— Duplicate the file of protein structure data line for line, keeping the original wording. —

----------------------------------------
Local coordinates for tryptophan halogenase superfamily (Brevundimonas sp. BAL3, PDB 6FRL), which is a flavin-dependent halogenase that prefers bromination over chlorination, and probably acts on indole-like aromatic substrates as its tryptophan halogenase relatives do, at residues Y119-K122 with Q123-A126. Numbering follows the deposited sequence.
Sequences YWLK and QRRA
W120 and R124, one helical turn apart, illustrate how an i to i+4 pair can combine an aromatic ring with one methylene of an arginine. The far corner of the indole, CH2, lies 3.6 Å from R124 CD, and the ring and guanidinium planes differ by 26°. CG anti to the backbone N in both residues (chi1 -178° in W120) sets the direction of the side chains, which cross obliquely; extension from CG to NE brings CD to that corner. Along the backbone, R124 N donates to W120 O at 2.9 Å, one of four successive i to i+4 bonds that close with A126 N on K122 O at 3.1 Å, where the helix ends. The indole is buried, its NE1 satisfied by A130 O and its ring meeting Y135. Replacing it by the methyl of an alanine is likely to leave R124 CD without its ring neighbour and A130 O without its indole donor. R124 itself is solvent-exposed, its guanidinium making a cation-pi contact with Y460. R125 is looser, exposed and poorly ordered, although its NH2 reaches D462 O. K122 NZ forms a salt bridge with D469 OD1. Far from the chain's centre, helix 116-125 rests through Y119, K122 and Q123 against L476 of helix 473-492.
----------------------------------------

Local coordinates for tryptophan halogenase superfamily (Brevundimonas sp. BAL3, PDB 6FRL), which is a flavin-dependent halogenase that prefers bromination over chlorination, and probably acts on indole-like aromatic substrates as its tryptophan halogenase relatives do, at residues Y119-K122 with Q123-A126. Numbering follows the deposited sequence.
Sequences YWLK and QRRA
W120 and R124, one helical turn apart, illustrate how an i to i+4 pair can combine an aromatic ring with one methylene of an arginine. The far corner of the indole, CH2, lies 3.6 Å from R124 CD, and the ring and guanidinium planes differ by 26°. CG anti to the backbone N in both residues (chi1 -178° in W120) sets the direction of the side chains, which cross obliquely; extension from CG to NE brings CD to that corner. Along the backbone, R124 N donates to W120 O at 2.9 Å, one of four successive i to i+4 bonds that close with A126 N on K122 O at 3.1 Å, where the helix ends. The indole is buried, its NE1 satisfied by A130 O and its ring meeting Y135. Replacing it by the methyl of an alanine is likely to leave R124 CD without its ring neighbour and A130 O without its indole donor. R124 itself is solvent-exposed, its guanidinium making a cation-pi contact with Y460. R125 is looser, exposed and poorly ordered, although its NH2 reaches D462 O. K122 NZ forms a salt bridge with D469 OD1. Far from the chain's centre, helix 116-125 rests through Y119, K122 and Q123 against L476 of helix 473-492.